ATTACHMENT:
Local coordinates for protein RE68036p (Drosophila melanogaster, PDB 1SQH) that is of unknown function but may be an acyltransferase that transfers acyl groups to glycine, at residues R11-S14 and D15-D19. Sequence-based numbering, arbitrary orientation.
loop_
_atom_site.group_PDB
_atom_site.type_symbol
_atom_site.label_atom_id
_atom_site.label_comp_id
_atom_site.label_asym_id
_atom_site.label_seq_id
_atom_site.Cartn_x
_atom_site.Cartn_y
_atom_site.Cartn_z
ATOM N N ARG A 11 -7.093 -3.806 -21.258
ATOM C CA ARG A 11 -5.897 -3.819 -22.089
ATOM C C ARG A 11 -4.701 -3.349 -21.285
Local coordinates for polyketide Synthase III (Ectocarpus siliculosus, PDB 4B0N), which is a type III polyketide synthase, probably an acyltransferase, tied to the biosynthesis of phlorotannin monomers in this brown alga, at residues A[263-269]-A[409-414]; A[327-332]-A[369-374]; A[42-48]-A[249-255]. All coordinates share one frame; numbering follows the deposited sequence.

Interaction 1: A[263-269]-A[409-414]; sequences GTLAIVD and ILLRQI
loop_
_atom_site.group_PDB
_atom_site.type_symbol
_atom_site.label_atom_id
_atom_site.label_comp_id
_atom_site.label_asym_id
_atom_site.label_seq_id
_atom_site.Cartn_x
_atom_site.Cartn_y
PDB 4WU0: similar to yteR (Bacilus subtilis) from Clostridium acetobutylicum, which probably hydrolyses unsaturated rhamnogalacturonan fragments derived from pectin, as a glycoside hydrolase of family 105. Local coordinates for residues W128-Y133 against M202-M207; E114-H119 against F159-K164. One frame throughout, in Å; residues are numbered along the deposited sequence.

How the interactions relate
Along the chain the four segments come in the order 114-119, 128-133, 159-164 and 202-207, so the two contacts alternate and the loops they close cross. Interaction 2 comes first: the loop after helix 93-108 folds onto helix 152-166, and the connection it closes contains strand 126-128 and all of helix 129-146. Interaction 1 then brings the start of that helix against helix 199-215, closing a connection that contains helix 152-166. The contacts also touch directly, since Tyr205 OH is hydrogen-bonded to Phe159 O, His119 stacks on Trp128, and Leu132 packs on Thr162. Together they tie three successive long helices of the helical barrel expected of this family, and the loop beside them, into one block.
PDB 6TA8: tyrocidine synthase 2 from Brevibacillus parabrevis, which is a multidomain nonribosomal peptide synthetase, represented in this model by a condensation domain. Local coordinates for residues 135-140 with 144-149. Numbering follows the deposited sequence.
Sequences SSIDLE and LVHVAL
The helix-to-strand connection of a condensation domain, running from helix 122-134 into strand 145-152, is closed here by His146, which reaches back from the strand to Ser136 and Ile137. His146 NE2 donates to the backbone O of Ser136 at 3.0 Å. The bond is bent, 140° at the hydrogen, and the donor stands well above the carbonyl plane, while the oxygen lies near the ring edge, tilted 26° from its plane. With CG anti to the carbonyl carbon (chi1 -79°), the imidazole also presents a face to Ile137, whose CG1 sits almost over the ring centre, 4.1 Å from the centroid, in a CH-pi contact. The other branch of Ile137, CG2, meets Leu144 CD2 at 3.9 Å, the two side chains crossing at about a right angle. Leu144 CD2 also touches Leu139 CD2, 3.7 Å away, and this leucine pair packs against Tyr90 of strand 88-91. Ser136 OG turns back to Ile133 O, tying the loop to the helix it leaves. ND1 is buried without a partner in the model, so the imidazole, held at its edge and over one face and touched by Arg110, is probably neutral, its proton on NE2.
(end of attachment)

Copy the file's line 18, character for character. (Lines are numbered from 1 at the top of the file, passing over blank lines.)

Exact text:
_atom_site.group_PDB